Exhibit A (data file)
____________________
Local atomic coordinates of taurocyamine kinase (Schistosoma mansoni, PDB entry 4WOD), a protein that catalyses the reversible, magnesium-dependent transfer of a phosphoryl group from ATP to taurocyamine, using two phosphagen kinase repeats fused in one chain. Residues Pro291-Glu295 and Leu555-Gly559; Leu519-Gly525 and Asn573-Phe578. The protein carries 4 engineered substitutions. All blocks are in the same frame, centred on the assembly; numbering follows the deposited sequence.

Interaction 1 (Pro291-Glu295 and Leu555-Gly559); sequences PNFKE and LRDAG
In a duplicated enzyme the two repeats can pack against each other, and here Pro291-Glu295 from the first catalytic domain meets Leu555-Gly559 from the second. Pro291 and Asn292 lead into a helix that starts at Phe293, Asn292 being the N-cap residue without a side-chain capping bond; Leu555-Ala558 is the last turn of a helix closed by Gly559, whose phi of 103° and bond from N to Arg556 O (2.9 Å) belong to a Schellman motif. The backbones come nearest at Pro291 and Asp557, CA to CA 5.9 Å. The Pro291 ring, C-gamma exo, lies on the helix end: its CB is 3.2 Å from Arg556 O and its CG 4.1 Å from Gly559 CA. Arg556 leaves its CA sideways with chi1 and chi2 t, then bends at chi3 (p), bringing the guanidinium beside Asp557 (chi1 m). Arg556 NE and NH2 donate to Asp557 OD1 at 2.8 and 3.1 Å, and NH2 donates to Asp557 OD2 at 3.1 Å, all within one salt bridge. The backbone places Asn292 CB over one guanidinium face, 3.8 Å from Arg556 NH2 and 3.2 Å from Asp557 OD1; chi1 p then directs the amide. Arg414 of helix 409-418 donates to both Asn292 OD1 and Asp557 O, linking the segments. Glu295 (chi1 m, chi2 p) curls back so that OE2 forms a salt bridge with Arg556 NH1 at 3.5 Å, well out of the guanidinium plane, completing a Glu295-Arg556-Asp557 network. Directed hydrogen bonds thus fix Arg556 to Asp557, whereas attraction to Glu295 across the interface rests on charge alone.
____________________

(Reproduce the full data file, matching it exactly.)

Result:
Local atomic coordinates of taurocyamine kinase (Schistosoma mansoni, PDB entry 4WOD), a protein that catalyses the reversible, magnesium-dependent transfer of a phosphoryl group from ATP to taurocyamine, using two phosphagen kinase repeats fused in one chain. Residues Pro291-Glu295 and Leu555-Gly559; Leu519-Gly525 and Asn573-Phe578. The protein carries 4 engineered substitutions. All blocks are in the same frame, centred on the assembly; numbering follows the deposited sequence.

Interaction 1 (Pro291-Glu295 and Leu555-Gly559); sequences PNFKE and LRDAG
In a duplicated enzyme the two repeats can pack against each other, and here Pro291-Glu295 from the first catalytic domain meets Leu555-Gly559 from the second. Pro291 and Asn292 lead into a helix that starts at Phe293, Asn292 being the N-cap residue without a side-chain capping bond; Leu555-Ala558 is the last turn of a helix closed by Gly559, whose phi of 103° and bond from N to Arg556 O (2.9 Å) belong to a Schellman motif. The backbones come nearest at Pro291 and Asp557, CA to CA 5.9 Å. The Pro291 ring, C-gamma exo, lies on the helix end: its CB is 3.2 Å from Arg556 O and its CG 4.1 Å from Gly559 CA. Arg556 leaves its CA sideways with chi1 and chi2 t, then bends at chi3 (p), bringing the guanidinium beside Asp557 (chi1 m). Arg556 NE and NH2 donate to Asp557 OD1 at 2.8 and 3.1 Å, and NH2 donates to Asp557 OD2 at 3.1 Å, all within one salt bridge. The backbone places Asn292 CB over one guanidinium face, 3.8 Å from Arg556 NH2 and 3.2 Å from Asp557 OD1; chi1 p then directs the amide. Arg414 of helix 409-418 donates to both Asn292 OD1 and Asp557 O, linking the segments. Glu295 (chi1 m, chi2 p) curls back so that OE2 forms a salt bridge with Arg556 NH1 at 3.5 Å, well out of the guanidinium plane, completing a Glu295-Arg556-Asp557 network. Directed hydrogen bonds thus fix Arg556 to Asp557, whereas attraction to Glu295 across the interface rests on charge alone.